Somewhere in the frozen grass peeps the daisy white.


Welome, yellow buttercups, welcome daisies white!

You lift up my spirit – a vision of delight!

Coming in the Spring time, of sunny hours to tell,

Speaking to our hearts that all the world is well.




Caterpillar! Caterpillar!  🔊




A hand play for Spring.

A song written by Homer H. Harbour from ‘140 Folk Songs’ and published in 1922 to the music from a Russian folk song.


!st verse: 1.- 4. Wiggle finger up arm. 5. Shake finger. 6. Open and close thumb and forefinger then place them round eyes. 7. As before. 8. Cross hands at wrists and fly. 2nd verse: 1.- 2. Wiggle finger and hide under hand. 3.- 4. Wiggle finger, wind it and put hands together. 5. Place hands to cheek. 6. Cross hands and flap. 7. As before. 8. Cross hands and flap up and away.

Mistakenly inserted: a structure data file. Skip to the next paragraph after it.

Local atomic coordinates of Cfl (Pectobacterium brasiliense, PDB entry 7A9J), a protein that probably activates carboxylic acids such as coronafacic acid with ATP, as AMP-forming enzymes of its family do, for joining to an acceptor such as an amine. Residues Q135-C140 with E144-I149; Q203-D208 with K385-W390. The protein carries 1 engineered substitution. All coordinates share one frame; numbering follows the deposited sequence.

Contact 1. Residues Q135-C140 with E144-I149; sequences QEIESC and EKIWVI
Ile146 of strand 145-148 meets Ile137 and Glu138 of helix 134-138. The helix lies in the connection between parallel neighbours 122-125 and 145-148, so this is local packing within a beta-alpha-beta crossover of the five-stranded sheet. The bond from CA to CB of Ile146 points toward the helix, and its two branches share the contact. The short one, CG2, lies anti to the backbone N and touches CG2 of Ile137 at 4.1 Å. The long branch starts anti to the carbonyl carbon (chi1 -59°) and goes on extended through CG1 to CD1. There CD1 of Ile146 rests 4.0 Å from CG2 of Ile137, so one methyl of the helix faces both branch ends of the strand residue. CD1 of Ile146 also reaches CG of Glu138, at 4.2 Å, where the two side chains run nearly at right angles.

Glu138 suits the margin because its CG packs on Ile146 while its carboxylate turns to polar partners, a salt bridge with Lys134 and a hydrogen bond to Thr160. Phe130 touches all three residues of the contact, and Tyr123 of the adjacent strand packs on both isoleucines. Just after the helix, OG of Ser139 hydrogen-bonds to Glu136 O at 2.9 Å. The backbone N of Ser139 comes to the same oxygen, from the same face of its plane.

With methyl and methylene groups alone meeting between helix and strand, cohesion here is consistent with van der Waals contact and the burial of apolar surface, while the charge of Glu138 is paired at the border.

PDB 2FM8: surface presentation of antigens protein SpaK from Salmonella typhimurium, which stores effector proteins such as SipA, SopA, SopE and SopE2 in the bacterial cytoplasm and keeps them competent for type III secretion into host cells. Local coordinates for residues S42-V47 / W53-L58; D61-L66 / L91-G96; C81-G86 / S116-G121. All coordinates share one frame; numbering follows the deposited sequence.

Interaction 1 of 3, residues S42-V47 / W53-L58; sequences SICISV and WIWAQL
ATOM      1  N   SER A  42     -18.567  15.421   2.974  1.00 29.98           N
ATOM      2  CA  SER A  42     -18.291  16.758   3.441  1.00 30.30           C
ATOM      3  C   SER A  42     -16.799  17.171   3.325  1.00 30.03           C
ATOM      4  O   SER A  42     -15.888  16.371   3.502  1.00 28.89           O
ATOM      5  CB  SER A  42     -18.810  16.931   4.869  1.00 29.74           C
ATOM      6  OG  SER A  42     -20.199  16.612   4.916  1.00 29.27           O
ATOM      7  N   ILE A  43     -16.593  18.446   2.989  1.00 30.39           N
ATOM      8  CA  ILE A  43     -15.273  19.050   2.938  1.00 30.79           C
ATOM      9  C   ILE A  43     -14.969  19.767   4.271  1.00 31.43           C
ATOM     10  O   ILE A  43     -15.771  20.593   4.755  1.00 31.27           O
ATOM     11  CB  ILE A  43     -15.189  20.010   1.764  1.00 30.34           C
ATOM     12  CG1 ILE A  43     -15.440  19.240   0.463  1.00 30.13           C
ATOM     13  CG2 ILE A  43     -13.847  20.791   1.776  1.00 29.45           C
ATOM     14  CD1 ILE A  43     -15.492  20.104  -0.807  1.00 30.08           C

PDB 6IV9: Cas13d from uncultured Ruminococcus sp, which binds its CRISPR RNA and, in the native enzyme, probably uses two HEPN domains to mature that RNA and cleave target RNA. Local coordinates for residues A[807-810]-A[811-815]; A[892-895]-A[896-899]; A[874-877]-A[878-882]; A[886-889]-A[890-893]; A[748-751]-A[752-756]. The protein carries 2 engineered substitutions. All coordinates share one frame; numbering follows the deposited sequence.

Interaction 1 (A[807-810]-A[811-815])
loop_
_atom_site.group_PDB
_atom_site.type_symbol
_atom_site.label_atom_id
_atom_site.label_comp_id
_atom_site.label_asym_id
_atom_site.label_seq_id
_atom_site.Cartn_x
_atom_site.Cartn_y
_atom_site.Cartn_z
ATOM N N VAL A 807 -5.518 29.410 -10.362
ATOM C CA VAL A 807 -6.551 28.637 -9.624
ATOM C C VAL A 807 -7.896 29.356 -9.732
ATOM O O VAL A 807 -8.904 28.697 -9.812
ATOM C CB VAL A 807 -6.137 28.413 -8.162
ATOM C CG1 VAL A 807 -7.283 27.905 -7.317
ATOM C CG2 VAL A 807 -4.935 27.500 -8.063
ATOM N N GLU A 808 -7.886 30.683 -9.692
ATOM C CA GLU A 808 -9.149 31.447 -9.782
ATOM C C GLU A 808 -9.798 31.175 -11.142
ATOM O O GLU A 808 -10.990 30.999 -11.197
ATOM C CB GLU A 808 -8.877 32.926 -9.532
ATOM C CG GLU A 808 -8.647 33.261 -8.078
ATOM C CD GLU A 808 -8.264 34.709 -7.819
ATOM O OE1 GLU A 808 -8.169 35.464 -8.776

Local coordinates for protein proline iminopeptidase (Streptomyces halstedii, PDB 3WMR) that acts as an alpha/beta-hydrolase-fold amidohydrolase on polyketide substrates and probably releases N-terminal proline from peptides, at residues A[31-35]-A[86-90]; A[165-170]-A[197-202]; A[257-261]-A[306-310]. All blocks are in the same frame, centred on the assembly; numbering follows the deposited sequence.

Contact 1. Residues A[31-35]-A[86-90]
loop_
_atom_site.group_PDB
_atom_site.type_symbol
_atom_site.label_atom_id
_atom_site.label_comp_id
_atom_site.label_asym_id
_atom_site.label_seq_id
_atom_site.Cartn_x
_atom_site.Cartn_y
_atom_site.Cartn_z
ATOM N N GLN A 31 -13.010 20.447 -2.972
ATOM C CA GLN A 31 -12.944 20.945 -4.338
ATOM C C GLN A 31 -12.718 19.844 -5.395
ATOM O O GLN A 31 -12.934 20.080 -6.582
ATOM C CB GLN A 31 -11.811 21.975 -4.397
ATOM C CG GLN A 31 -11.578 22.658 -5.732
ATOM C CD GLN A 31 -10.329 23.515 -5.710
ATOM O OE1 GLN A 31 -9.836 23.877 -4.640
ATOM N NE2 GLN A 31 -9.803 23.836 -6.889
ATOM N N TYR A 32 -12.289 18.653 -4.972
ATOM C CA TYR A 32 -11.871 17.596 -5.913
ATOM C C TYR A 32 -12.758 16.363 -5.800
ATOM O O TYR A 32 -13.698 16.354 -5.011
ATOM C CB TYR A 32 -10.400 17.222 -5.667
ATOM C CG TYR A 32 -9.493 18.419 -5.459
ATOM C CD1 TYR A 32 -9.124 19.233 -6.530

Caterpillar! Caterpillar!

You are such a pretty sight.

Caterpillar! Caterpillar!

Green and yellow, black and white.

Take care what you do,

Robins are a-watching you;

Take care what you do,

Sparrows are a-chasing you!


Caterpillar! Caterpillar!

Creep away and hide you soon.

Caterpillar! Caterpillar!

Spin yourself a warm cocoon.

Dark and silent lie,

Till you are a butterfly.

Dark and silent lie,

Till you are a butterfly.




Cherry blossoms 🔊



A poem by Elizabeth McKinnon. You will recognise the tune!

How beautiful the trees look covered in blossom.


1. Close fists and pull to chests. 2. Throw open fingers and gyrate hands. 3. Hands move like waves, twirl around. 4. Roll arms downwards.